Pierre Lafontaine quits as CIS CEO after only 2 years on job, in latest setback for Canadian university sports

Neate Sager
Lafontaine was hired by CIS in January 2013. THE CANADIAN PRESS/Darryl Dyck
Lafontaine was hired by CIS in January 2013. THE CANADIAN PRESS/Darryl Dyck

Believe what you like; Pierre Lafontaine is not the type to just up and quit abruptly.

The continuing vicious cycle that Canadian Interuniversity Sport cannot get out of — an outfit that's too big to manage and thus stays too small-time to nab that casual sports fan dollar that Sportsnet and TSN, et al., are after — basically claimed another victim. Two years ago, CIS believed it had "scored big" by luring Lafontaine away from the world of swimming, where he had great success with the national federations in Australia and Canada. Now, two weeks short of the two-year anniversary of his hire, sources state that Lafontaine has been bought out, with his resignation taking effect immediately. That decision by CIS was finalized after a conference call on Jan. 14, where the other issue was expanded interlock play in football

The long and short of it? Someone hired as a reformer proved not long for this position, which raises the question of what chance there is that any other reform-minded, big-picture type will want any part of leading CIS.


For all that is wonderful and unique about university sports, beneath that veneer of the true student-athlete experience is the reality that there's not just reluctance to change, but there is not even acknowledgement that anything should change. Outside of a handful of larger schools in Ontario and the Canada West conference, there is by and large contentment with remaining humble and niche. There's not necessarily anything wrong with that; it ultimately dooms university sports to irrelevance in the eyes of major media portals that have decided that something being stamped Canadian doesn't mean it should automatically be developed as a TV property.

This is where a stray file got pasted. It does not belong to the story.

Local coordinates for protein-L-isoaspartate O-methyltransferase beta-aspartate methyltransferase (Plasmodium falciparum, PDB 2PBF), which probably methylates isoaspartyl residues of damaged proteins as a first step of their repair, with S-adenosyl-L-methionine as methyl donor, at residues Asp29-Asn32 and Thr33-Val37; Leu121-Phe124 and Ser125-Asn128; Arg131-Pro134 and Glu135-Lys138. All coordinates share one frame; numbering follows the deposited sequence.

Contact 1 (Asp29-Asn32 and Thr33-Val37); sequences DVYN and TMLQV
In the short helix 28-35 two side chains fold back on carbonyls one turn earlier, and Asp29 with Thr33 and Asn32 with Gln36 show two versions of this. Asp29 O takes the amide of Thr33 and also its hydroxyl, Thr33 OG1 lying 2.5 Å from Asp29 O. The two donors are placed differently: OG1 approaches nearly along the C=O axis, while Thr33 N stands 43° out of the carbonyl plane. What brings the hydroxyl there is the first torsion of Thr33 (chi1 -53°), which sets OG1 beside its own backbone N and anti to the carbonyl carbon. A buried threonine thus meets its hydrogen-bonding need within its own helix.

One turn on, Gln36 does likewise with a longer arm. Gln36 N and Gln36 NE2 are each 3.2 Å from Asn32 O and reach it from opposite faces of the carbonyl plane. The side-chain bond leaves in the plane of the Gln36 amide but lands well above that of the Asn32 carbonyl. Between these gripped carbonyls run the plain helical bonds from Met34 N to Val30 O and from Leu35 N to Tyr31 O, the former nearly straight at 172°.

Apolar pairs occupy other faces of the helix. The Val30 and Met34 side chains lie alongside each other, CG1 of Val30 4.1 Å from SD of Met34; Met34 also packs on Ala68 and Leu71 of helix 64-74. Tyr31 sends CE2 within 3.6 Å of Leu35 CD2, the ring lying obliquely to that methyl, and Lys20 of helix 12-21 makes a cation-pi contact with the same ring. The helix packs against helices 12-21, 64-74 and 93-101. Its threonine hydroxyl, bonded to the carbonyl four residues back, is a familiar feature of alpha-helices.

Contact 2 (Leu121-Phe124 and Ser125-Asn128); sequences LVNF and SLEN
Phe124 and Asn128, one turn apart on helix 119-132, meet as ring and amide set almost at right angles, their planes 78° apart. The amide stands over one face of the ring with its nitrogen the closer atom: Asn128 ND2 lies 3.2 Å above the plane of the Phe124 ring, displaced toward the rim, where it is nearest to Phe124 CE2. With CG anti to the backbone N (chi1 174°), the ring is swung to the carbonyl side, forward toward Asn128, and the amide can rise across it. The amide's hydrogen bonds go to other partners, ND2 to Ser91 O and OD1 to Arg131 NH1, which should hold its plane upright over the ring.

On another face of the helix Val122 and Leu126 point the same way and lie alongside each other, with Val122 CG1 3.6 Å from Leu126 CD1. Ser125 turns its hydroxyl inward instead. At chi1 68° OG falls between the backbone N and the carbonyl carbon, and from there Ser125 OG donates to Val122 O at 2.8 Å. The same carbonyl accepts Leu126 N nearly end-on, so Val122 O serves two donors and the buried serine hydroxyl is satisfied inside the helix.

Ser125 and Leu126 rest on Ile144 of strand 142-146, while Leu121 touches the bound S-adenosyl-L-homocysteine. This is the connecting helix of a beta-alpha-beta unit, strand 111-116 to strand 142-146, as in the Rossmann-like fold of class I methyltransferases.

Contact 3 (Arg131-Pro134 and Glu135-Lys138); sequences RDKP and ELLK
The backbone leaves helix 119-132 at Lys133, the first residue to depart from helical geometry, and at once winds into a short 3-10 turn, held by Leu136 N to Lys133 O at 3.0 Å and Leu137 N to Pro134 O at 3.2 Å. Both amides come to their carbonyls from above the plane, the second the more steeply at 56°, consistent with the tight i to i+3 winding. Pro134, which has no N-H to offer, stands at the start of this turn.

The biggest issue seems to be that on the whole, the entire operation is constituionally and procedurally constipated.

Lafontaine's arrival came right before CIS inked a six-year media deal with Sportsnet, which like most TV contracts that give networks exclusivity (something the NFL and NCAA would never do), has been a step backwards. Sportsnet's audience for the past two Vanier Cup telecasts were all smaller than what TSN drew each year from 2009-12, although the game's appeal is often predicated on whether an Ontario team with a relatively big following is competing.

By no means is this a 100 per cent defence of Lafontaine. Being unable to keep all the actors happy is one thing, while it's also plausible that someone coming over from the amateur sports stream would have trouble grasping the culture in CIS, where football is the alpha dog.

On his watch, the CIS streamlined its byzantine inner workings. Lafontaine also had a hand in the creation of Super Championship Weekend, where the four national championships in basketball and hockey will be played concurrently in order to put all the university sport-loving eggs in one viewership basket. Done well, it could be very good, although it could also come off as a way for Sportsnet to get away with only one weekend of coverage instead of three.  

Lafontaine will not be around come the second week in March, when basketball banners and hockey hardware will be on the line in Toronto, Quebec City, Calgary and Halifax. The scope of having all that take place in four distinct parts of Canada, and getting everyone to agree to do it, was a major feat. 

Neate Sager is a writer for Yahoo! Canada Sports. Follow him on Twitter @neatebuzzthenet.